View Full Version : MIT Biomechanics course, 3-7 Aug 92

Herman J. Woltring
04-21-1992, 04:42 AM
Dear Biomch-L readers,

The following announcement was received today from Boston for distribution
on Biomch-L. Zvi Ladin, the conference organiser is a Biomch-L subscriber
and can be reached for further details as ZL@BUENGA on BITNET, or as
ZL@buenga.BU.edu on the Internet.

Herman J. Woltring, Eindhoven/NL


Massachusetts Institute of Technology

Summer Session Program 2.75s


August 3-7, 1992

Quantification of the biomechanics of the human musculoskeletal system is
central to its understanding and the optimization of protocols and devices
used in orthopaedics, neurology, rehabilitation, motor control, sports and
ergonomics. This course addresses issues of data acquisition and analysis
of the kinematics, dynamics and control of the musculoskeletal system, and
is based on extensive research, instrumentation design and software develop-
ment in the Eric P. and Evelyn E. Newman Laboratory for Biomechanics and
Human Rehabilitation at MIT.

Introductory review of basic principles of mechanics and associated mathematics
will be followed by lectures on kinematic and dynamic anlyses of human move-
ment. Following demonstration of TRACK(TM) in human gait, manipulation and
real-time limb impedance and prosthesis control research, all participants
will design and conduct "hands-on" experiments using TRACK(TM).

The following topics will be covered:

1. Kinematics - contemporary data acquisition systems including cine-, video-,
electro-optical, goniometric and accelerometric systems emphasizing
FULL THREE_DIMENSIONAL (translational AND rotational) analysis. The
major focus will be on the TRACK(TM) - software developed at MIT to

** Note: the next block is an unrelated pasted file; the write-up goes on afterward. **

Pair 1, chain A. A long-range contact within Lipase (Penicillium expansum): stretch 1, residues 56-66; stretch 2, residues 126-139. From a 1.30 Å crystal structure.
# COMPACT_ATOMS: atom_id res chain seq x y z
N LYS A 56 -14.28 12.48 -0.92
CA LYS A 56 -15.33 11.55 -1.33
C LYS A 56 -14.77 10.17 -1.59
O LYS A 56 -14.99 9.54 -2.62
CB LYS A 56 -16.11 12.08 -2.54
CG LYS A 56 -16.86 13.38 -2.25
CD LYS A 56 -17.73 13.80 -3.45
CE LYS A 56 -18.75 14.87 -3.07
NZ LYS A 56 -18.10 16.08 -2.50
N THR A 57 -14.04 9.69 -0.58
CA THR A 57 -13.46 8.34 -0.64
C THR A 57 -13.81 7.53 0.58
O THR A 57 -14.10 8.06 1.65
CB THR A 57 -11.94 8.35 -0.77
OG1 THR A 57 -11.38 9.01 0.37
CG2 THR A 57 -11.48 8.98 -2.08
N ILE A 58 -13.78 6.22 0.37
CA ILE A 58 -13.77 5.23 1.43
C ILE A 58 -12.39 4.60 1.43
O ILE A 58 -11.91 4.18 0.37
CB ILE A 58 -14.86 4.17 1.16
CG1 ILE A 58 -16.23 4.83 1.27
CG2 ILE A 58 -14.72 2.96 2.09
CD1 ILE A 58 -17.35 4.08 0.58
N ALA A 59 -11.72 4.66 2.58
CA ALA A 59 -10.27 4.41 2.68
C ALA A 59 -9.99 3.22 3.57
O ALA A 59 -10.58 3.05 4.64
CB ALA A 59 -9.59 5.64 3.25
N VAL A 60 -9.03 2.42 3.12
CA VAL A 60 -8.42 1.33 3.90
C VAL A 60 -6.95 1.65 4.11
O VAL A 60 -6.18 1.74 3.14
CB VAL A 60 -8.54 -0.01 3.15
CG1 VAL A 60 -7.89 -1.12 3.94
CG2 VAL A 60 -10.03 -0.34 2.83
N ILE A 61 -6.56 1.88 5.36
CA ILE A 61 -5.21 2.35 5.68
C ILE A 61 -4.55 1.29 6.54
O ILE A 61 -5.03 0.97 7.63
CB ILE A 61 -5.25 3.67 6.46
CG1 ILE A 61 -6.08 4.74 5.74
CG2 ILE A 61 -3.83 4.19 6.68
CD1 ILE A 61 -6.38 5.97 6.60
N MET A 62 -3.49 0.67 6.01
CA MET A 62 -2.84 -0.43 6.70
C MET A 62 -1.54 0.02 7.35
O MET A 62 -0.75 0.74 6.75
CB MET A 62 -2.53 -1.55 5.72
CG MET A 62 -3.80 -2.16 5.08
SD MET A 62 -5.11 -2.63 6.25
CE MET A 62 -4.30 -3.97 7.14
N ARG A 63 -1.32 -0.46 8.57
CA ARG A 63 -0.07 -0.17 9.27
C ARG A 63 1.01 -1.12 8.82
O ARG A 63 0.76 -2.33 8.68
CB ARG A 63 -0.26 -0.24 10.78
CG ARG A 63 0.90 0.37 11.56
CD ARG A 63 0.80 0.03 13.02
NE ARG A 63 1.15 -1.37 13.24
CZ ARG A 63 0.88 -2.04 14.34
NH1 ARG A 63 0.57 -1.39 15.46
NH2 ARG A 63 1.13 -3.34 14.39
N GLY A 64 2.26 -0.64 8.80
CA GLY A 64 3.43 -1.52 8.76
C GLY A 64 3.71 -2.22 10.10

analyze the measurements of camera-based systems such as WATSMART,
SELSPOT, ELITE, etc. The Integrated Kinematic Sensor and its
application to motion studies will be discussed.

2. Dynamics - current approaches to dynamic analyses to estimate the synovial
joint forces and moments consistent with the observed motion. Issues
of force measurements and estimation of inertial properties will be
covered. The MIT-developed NEWTON software for dynamic analysis will
be featured.

3. Muscle Activity - musculoskeletal modelling and optimization analysis
including data acquisition, physiological constraints and cost
functions used to partition the joint forces among the muscles
will be described.

4. Neuroscience - movement control of primates and the use of optimization
techniques in their analysis, control strategies for functional
electrical stimulation and natural control of prosthetic devices.

5. Sports - kinematic and dynamic analysis including the role of orthotic
devices in running and the mathematical modelling of the synovial
joint will be discussed.

6. Orthopaedics - kinematic and dynamic studies of human motion and posture
and new IN-VIVO findings on the pressure distribution in the hip
joint during and after hip-replacement surgery will be described.

7. Computer-Aided Surgery - the course will conclude with discussions of the
future of biomechanics. The prospects of the clinical applications
of gait analysis, linkage modelling, patient-specific anatomical
information and computer graphics display for surgical planning
will be discussed.

Further information and application forms can be obtained from:

Office of Summer Session, Room E19-356,
Cambridge, MA 02139, U.S.A
Phone: +1(617)253-2101 TELEX: 92-1473
FAX: +1(617)253-8042